From the Worldwide Faith News archives

[PCUSANEWS] Getting beyond diversity

Date 11 Jun 2002 09:32:45 -0400

Note #7202 from PCUSA NEWS to PRESBYNEWS:

Getting beyond diversity

Getting beyond diversity

Harvard professor says no one religion has a monopoly on truth

by Raymond F. Kersting

SANTA FE, NM - About 100 people from a variety of faith traditions gathered recently in a city known for religious diversity to talk about getting beyond diversity - to pluralism.

"Diversity is just diversity," said Dr. Diane Eck, a professor of comparative religion at Harvard University. "What we do with it is what matters."

Eck was the featured speaker at the May 24-26 event, "Facing the Future in a New Religious America: Beyond Diversity to Religious Pluralism."
Pluralism, as she defines it, comes about when people of different faith traditions respect each other and work together for common purposes.

Eck is the founder and director of the Pluralism Project, in which graduate students research and document the changing face of religion in the United States, which leads the world in religious diversity.

The Spanish Conquistadors of the 16th century, the first Europeans to settle the region around Santa Fe ("Holy Faith"), would never have imagined that their Roman Catholicism would one day be one of 43 different religions in the community.

Santa Fe still has Catholic churches, but it also has congregations of several Protestant denominations, as well as a Buddhist temple, Jewish synagogues, a Sikh community and large Muslim mosque - nearly 150 faith communities in all.

Virtually every community in the nation is experiencing a similar proliferation of communities of belief - which comes as a shock to people accustomed to thinking of the United States as a Christian nation.

According to Eck, there now are more Muslims in the country than Episcopalians or Presbyterians. And Hindi and Buddhists communities are growing in every region - alongside Protestants, Catholics, and Jews.

Since the terror attacks of last Sept. 11, she said, surprise about growing religious diversity has turned into fear of people who belong to different religions, as well as a new curiosity, as Americans begin to realize that they don't know much about the religions of their neighbors.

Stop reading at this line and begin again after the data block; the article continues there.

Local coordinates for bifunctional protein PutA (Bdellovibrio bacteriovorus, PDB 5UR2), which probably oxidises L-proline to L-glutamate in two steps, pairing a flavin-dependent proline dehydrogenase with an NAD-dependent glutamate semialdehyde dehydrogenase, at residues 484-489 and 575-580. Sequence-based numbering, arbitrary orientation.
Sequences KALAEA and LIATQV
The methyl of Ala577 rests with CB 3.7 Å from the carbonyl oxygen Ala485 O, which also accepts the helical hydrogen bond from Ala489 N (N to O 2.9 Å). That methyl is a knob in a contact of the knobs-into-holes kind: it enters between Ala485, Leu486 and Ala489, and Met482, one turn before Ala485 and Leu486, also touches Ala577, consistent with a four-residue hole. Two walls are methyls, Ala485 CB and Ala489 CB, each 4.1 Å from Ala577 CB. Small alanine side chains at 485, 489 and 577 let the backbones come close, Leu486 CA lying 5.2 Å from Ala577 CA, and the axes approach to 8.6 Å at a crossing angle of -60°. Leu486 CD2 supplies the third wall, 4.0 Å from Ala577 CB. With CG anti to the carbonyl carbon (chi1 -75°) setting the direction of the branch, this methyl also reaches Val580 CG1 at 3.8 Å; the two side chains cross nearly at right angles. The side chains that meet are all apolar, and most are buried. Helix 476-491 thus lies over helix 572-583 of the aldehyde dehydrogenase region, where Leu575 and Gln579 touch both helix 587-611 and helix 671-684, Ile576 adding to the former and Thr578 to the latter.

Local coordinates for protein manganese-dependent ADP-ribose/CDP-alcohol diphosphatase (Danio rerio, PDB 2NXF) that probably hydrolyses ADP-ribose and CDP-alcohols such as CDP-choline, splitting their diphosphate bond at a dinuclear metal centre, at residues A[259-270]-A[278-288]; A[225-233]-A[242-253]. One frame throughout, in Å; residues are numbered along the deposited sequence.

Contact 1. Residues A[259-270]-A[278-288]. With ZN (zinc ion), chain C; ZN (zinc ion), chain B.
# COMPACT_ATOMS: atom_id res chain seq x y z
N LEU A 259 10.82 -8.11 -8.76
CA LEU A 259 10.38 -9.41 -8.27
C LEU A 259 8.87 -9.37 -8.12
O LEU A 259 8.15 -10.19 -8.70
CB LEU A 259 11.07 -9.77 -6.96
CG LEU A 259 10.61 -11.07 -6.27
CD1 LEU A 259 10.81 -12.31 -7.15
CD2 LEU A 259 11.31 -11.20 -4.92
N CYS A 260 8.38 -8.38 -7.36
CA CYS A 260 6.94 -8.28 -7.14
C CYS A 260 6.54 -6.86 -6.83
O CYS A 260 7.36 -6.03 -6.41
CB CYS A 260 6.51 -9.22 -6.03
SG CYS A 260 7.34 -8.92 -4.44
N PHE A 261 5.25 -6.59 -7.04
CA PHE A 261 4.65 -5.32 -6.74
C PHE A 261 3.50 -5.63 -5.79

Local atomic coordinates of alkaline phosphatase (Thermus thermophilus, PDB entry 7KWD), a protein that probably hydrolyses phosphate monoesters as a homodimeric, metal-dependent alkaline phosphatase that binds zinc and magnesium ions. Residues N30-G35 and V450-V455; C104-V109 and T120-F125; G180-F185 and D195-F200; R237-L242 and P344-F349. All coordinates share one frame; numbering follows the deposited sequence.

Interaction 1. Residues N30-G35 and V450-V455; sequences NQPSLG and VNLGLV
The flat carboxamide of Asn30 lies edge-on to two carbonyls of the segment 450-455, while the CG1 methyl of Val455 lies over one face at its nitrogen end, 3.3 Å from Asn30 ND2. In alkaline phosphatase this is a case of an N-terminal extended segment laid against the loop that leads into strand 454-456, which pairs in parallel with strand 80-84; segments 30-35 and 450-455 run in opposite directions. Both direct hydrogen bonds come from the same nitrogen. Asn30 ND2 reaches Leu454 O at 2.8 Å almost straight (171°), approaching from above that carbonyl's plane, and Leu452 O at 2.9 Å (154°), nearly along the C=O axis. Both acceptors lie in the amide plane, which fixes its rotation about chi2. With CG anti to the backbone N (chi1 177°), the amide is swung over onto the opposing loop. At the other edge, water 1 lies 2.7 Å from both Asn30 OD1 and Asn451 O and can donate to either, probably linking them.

The big question now - and the topic of Eck's book, A New Religious America - is how the nation will deal with its new religious diversity.

The Pluralism Project has identified three main responses:

* Exclusivism: The belief that one's own religion and faith tradition is the only truth and the only way to the divine.

A recent poll commissioned by U.S. News and World Report magazine found that 77 percent of Christians believe theirs is the only true religion, as do 86 percent of non-Christians. Many exclusivists presume that others will ultimately "be just like us" as they are assimilated into the great American melting pot.

It was exclusivists in the Missouri Synod Lutheran Church who objected when Lutheran bishops joined representatives of other religious traditions in memorial services after 9/11.

* Inclusivism: The belief that, while one's own religion is true, the tent is large enough to accommodate people of many faiths.

* Pluralism: The belief that one's own religious tradition is the context for his or her own soul's journey, but that God is greater than any one view of God.

According to Eck, the pluralist has "epistemological humility," recognizing that he doesn't know all of Truth. To a pluralist, she says, the community of belief is not a melting pot, but an orchestra - it takes a combination of diverse elements to make something beautiful.

Eck challenged those who participated in the Santa Fe event to embrace pluralism - active and energetic engagement with others. She compared it to building bridges: lifelines not intended to make two sides into one, but to enable traffic between sides. She called on people to become bridges to people of other religions and backgrounds.

She said bridge building is needed not only between faiths, but within them, describing the process as a search for common ground. She noted, for instance, that there is common ground between Muslims and Catholics over birth control.

The event was organized by the Adult Education Committee of First Presbyterian Church in Santa Fe and co-sponsored by 28 religious communities, both Christian and non-Christian.

	Raymond F. Kersting is stated clerk and newsletter editor of the Presbytery of Santa Fe.
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